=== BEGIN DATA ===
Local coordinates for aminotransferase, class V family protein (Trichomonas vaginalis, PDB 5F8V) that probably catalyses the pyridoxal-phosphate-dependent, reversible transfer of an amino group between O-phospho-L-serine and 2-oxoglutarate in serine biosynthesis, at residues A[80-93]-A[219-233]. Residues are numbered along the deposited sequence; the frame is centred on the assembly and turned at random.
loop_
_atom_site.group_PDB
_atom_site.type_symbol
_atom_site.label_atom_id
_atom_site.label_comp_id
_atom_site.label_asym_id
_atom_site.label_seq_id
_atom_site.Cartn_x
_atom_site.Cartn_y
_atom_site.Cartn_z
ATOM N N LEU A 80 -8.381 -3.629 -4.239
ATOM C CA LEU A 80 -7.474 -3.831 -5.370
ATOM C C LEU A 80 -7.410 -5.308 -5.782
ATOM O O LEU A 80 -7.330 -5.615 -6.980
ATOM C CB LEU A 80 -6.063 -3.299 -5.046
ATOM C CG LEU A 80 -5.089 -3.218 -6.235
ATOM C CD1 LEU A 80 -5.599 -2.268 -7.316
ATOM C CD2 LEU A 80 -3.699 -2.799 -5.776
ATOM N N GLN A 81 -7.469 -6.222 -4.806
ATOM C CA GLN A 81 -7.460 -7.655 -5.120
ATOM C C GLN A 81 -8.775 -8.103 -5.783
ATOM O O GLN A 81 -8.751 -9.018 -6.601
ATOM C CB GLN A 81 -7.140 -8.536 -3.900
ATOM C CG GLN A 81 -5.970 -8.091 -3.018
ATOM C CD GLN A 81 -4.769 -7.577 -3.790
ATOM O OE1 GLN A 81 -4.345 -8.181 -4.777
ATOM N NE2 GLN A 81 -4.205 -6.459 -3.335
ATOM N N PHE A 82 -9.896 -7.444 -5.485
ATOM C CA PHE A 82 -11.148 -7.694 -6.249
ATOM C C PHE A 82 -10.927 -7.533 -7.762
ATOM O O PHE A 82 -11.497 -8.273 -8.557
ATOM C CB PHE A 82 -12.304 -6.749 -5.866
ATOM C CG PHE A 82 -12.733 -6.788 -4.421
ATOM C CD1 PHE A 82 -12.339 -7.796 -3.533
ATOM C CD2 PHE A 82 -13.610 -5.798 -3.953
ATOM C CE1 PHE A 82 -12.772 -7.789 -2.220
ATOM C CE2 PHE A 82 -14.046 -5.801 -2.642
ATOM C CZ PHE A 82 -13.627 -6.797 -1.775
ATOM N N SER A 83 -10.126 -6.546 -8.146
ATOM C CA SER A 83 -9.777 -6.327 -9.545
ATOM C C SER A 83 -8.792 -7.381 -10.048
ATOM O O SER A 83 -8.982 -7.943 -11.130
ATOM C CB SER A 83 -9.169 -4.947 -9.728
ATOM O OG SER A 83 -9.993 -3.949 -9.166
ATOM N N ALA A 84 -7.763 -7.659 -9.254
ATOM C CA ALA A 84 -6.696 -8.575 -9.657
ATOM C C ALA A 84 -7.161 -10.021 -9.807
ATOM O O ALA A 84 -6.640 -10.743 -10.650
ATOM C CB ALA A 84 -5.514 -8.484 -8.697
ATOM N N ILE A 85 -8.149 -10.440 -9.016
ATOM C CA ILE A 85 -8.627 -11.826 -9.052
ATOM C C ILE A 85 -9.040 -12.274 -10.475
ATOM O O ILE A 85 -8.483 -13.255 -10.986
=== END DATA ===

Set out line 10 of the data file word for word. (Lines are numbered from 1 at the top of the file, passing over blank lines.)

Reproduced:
_atom_site.Cartn_y